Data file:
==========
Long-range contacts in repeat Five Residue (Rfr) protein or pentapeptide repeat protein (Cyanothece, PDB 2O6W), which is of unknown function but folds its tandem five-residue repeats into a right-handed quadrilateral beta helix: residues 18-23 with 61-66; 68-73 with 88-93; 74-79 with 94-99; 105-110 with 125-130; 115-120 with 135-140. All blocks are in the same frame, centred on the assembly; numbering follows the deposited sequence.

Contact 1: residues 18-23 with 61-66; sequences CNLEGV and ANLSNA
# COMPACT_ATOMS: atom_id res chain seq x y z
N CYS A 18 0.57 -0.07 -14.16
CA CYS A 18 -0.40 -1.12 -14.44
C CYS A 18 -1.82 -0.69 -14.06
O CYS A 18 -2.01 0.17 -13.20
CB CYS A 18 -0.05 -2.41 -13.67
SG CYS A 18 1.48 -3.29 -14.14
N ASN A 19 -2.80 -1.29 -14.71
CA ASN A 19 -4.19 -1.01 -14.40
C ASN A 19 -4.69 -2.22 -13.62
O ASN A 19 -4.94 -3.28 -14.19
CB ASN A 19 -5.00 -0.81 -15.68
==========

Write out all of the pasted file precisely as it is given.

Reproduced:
Long-range contacts in repeat Five Residue (Rfr) protein or pentapeptide repeat protein (Cyanothece, PDB 2O6W), which is of unknown function but folds its tandem five-residue repeats into a right-handed quadrilateral beta helix: residues 18-23 with 61-66; 68-73 with 88-93; 74-79 with 94-99; 105-110 with 125-130; 115-120 with 135-140. All blocks are in the same frame, centred on the assembly; numbering follows the deposited sequence.

Contact 1: residues 18-23 with 61-66; sequences CNLEGV and ANLSNA
# COMPACT_ATOMS: atom_id res chain seq x y z
N CYS A 18 0.57 -0.07 -14.16
CA CYS A 18 -0.40 -1.12 -14.44
C CYS A 18 -1.82 -0.69 -14.06
O CYS A 18 -2.01 0.17 -13.20
CB CYS A 18 -0.05 -2.41 -13.67
SG CYS A 18 1.48 -3.29 -14.14
N ASN A 19 -2.80 -1.29 -14.71
CA ASN A 19 -4.19 -1.01 -14.40
C ASN A 19 -4.69 -2.22 -13.62
O ASN A 19 -4.94 -3.28 -14.19
CB ASN A 19 -5.00 -0.81 -15.68